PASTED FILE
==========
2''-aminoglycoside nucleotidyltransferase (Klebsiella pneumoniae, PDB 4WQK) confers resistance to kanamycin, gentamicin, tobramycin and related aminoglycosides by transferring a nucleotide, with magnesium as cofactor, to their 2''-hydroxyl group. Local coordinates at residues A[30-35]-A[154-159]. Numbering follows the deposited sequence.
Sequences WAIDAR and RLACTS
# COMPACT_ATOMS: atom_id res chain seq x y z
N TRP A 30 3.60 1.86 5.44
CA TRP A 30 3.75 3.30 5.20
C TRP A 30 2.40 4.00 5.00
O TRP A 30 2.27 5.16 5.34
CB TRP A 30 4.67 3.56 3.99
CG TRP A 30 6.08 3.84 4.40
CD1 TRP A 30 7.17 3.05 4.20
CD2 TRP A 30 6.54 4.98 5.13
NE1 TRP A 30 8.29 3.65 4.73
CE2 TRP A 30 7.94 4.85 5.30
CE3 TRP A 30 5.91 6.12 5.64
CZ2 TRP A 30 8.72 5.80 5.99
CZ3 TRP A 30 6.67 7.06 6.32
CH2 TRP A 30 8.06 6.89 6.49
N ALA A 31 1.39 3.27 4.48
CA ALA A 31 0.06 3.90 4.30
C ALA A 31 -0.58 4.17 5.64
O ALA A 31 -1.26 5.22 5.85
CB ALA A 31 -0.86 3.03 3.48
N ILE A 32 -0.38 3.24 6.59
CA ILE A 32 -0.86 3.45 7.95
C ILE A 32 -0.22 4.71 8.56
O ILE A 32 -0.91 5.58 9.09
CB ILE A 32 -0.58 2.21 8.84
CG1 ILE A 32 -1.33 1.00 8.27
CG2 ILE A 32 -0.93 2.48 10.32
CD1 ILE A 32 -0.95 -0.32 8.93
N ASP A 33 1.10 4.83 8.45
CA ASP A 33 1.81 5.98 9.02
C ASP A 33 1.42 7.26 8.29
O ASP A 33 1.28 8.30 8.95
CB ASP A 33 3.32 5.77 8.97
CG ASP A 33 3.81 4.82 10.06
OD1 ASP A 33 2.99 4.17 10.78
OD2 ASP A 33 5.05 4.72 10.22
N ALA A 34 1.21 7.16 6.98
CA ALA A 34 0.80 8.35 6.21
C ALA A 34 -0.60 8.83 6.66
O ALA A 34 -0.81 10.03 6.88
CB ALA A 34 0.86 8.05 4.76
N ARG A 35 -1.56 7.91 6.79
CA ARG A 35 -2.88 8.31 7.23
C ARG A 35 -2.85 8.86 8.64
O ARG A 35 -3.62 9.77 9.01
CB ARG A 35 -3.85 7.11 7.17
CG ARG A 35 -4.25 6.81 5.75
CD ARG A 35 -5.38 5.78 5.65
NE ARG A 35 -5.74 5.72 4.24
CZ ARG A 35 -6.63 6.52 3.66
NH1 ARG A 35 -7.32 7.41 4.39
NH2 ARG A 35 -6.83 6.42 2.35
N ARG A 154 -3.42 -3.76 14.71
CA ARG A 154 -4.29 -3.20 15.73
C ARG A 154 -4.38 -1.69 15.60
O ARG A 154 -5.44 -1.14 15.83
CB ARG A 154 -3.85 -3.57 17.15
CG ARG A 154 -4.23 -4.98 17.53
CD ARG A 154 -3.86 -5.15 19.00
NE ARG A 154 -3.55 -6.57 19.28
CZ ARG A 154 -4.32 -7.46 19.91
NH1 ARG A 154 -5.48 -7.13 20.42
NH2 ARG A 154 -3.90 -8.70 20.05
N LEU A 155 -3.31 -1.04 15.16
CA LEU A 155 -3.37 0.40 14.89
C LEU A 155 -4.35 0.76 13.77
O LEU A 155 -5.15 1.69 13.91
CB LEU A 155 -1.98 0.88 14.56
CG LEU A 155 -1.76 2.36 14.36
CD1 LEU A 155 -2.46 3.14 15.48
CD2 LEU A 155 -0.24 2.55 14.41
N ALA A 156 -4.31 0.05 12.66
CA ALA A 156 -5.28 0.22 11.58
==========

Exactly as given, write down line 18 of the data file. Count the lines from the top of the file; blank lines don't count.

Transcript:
N ALA A 31 1.39 3.27 4.48